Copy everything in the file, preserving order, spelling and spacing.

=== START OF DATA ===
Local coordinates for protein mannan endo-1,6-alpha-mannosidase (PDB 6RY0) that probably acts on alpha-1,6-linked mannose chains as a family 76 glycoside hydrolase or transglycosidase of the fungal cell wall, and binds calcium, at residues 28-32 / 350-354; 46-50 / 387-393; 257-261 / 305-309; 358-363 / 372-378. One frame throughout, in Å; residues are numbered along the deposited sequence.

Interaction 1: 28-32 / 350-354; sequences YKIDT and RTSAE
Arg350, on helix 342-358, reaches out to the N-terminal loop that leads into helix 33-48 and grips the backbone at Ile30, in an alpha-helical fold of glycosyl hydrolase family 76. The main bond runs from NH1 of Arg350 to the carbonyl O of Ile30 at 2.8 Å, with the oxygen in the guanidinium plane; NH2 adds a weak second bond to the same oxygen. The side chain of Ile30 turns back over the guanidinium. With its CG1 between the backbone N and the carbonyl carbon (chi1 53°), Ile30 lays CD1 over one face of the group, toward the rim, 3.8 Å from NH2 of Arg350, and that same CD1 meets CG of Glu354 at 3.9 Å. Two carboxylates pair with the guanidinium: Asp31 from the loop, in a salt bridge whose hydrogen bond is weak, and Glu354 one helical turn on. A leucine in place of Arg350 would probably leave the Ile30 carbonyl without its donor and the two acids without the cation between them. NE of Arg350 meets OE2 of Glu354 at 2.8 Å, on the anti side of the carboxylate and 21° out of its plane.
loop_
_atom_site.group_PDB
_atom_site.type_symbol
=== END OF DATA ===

Local coordinates for protein mannan endo-1,6-alpha-mannosidase (PDB 6RY0) that probably acts on alpha-1,6-linked mannose chains as a family 76 glycoside hydrolase or transglycosidase of the fungal cell wall, and binds calcium, at residues 28-32 / 350-354; 46-50 / 387-393; 257-261 / 305-309; 358-363 / 372-378. One frame throughout, in Å; residues are numbered along the deposited sequence.

Interaction 1: 28-32 / 350-354; sequences YKIDT and RTSAE
Arg350, on helix 342-358, reaches out to the N-terminal loop that leads into helix 33-48 and grips the backbone at Ile30, in an alpha-helical fold of glycosyl hydrolase family 76. The main bond runs from NH1 of Arg350 to the carbonyl O of Ile30 at 2.8 Å, with the oxygen in the guanidinium plane; NH2 adds a weak second bond to the same oxygen. The side chain of Ile30 turns back over the guanidinium. With its CG1 between the backbone N and the carbonyl carbon (chi1 53°), Ile30 lays CD1 over one face of the group, toward the rim, 3.8 Å from NH2 of Arg350, and that same CD1 meets CG of Glu354 at 3.9 Å. Two carboxylates pair with the guanidinium: Asp31 from the loop, in a salt bridge whose hydrogen bond is weak, and Glu354 one helical turn on. A leucine in place of Arg350 would probably leave the Ile30 carbonyl without its donor and the two acids without the cation between them. NE of Arg350 meets OE2 of Glu354 at 2.8 Å, on the anti side of the carboxylate and 21° out of its plane.
loop_
_atom_site.group_PDB
_atom_site.type_symbol